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Why The U.S. Is Worried About A Deadly Middle Eastern Virus

Fearful of catching the MERS virus, workers wear masks during a soccer match on April 22 at  King Fahad stadium in Riyadh.
Fayez Nureldine
AFP/Getty Images
Fearful of catching the MERS virus, workers wear masks during a soccer match on April 22 at King Fahad stadium in Riyadh.

UPDATE at 4:17 p.m. Friday: Saudi Arabia has confirmed 313 cases of the Middle East Respiratory Syndrome, including 92 deaths, the Ministry of Health said Friday. Of note, one of the 14 new patients caught the virus while working as a hospital receptionist.

The latest medical acronym to fear is MERS: Middle East Respiratory Syndrome. The virus has killed 83 people in the Arabian Gulf since first emerging in 2012 and now looks as if it could pose a global threat.

This week, the number of new cases rose at a rate that causes concern, the World Health Organization said in a statement.

There have been only about 350 cases detected worldwide in the past two years. But Saudi Arabia has reported more than 50 in just four days. Cases also turned up in Greece, the Philippines, Malaysia and Jordan. All of the patients were exposed to the virus in the Gulf.

There's no treatment or vaccine for MERS, which kills about 30 percent of those who are infected.

The disease hits like a severe flu. Symptoms include fever, coughing and shortness of breath. Most people who die have another medical condition. It's also possible for someone to become infected but show no symptoms.

Many of the new cases occurred in health care facilities in Saudi Arabia and the United Arab Emirates, according to the World Health Organization's Eastern Mediterranean office.

MERS is similar to the SARS virus, which killed roughly 800 people in Asia in 2003. Late in the SARS epidemic, the virus mutated in a way that allowed it to move more easily from person to person. Some MERS researchers are concerned that MERS is evolving in this way.

Scientists don't know where people are initially catching the virus. So it's been hard to control. Once a person gets sick, he can spread it to relatives and medical staff.

Hospital staffs in the affected region should wear gloves and masks, says WHO spokesman Tarik Jasarevic. Equipment should be meticulously sterilized, and every patient should be treated as a possible carrier.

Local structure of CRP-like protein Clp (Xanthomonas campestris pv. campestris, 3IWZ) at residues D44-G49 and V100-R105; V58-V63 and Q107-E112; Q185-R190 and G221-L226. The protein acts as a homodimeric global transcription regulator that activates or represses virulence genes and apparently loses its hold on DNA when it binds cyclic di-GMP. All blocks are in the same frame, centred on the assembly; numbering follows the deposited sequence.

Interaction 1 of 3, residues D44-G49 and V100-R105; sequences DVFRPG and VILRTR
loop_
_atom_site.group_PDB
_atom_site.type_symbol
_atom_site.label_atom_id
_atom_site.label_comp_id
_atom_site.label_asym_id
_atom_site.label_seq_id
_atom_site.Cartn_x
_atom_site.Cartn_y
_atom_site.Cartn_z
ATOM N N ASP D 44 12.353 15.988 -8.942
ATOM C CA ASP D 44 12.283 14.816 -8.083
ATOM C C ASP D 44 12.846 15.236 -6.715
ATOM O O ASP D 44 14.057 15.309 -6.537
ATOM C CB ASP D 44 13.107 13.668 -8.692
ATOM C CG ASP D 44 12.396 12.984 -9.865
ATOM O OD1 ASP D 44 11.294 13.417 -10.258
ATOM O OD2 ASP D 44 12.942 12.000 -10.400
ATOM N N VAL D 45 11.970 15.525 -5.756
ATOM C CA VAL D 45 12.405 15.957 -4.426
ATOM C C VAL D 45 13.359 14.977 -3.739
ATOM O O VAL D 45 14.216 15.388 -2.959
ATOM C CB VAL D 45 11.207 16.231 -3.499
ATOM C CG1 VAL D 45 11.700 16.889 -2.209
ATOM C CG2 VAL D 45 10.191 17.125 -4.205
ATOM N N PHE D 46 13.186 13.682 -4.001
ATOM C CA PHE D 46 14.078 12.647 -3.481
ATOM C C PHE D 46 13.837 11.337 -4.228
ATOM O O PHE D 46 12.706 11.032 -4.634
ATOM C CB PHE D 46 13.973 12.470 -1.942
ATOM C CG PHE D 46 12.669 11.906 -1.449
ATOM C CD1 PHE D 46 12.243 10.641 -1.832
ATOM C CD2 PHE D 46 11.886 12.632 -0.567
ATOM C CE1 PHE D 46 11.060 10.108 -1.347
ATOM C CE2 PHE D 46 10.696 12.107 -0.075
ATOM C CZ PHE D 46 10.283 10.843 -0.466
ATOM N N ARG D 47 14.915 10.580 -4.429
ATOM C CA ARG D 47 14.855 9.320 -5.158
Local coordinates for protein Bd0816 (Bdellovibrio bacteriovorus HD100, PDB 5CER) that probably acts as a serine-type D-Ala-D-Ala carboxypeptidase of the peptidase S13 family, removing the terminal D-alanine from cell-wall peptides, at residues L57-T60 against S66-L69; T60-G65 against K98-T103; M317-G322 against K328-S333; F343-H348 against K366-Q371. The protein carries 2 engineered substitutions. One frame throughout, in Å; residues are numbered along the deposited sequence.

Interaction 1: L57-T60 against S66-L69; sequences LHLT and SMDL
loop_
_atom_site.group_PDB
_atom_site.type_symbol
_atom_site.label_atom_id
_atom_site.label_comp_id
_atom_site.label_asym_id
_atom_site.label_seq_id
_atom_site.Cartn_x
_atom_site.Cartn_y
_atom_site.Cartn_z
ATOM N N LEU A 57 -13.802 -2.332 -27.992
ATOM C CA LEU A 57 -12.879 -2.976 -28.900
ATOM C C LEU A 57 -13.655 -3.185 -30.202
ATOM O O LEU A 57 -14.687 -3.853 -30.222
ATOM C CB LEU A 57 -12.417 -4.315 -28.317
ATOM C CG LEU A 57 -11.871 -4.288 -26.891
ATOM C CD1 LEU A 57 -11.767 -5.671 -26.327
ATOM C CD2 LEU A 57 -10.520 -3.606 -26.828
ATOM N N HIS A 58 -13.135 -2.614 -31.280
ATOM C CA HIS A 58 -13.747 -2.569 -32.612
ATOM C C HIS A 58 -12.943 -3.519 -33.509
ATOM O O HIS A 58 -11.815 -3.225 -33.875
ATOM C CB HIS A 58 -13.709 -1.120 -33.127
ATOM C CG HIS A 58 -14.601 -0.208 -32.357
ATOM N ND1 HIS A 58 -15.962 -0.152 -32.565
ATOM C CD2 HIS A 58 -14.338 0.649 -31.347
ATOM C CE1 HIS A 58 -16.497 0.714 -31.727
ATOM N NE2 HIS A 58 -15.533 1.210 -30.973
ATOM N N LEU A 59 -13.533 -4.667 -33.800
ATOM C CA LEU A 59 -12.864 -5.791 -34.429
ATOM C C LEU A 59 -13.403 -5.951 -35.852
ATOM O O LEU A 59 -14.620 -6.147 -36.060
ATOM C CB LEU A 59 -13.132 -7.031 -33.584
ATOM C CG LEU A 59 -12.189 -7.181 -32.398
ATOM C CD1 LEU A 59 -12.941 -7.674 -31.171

"Some [patients] have mild or unusual symptoms," Jasarevic tells Shots. "For this reason, it's important that health care workers apply standard precautions with all patients."

Because the virus is so deadly and so little is known about how it spreads, MERS patients are supposed to be treated in isolation.

WHO plans to send a team of international disease experts to the region to help contain the problem.

The U.S. Centers for Disease Control and Prevention has been preparing for the possibility that a MERS case could walk off an airplane onto American soil. The agency has drawn up guidelines that call for isolating people who might have been exposed to the disease.

Since the start of the outbreak two years ago, there have been 160 suspected MERS cases in 35 states, says David Swerdlow, who leads the CDC's MERS response team. All of the individuals tested negative.

"So far we've been very lucky," he tells Shots. "But we are vigilant. We are preparing, and we are always watching for possible cases."

The CDC has sent out guidelines to local health departments on MERS. It is also offering assistance in testing for the virus.

If a case does turn up in this country, Swerdlow says, medical investigators should check on everyone with whom that person had been in close contact over the past two weeks. That list includes airline passengers if the person flew to the U.S.

"We don't think that everyone on a flight is necessarily at risk," he says. But efforts would be made to contact every passenger, to see if any have fallen ill: "If there ever were a case, we would probably look at everybody on the flight."

Researchers believe the MERS virus resides in camels. Somehow the virus recently started to jump over to humans. During the early days of the MERS outbreak, most of the cases were in people who work with camels, had drunk milk from camels or eaten camel meat. But now there's been a shift and the virus is being seen in people who've had no exposure to camels but rather exposure to someone already sick with MERS. Clearly the virus is moving from one sick person to another human; often nurses and other health workers.

Swerdlow at the CDC says so far the one positive thing is that there doesn't appear to be a chain of "sustained" human transmission. Right now the virus only moves to a second person and then it appears to stop. If the virus does mutate so that it does have sustained transmission — moving from person to person to person — MERS would then be positioned to be a major global threat. But the virus hasn't shown the ability to do that — at least not yet.

Copyright 2021 NPR. To see more, visit https://www.npr.org.

Jason Beaubien is NPR's Global Health and Development Correspondent on the Science Desk.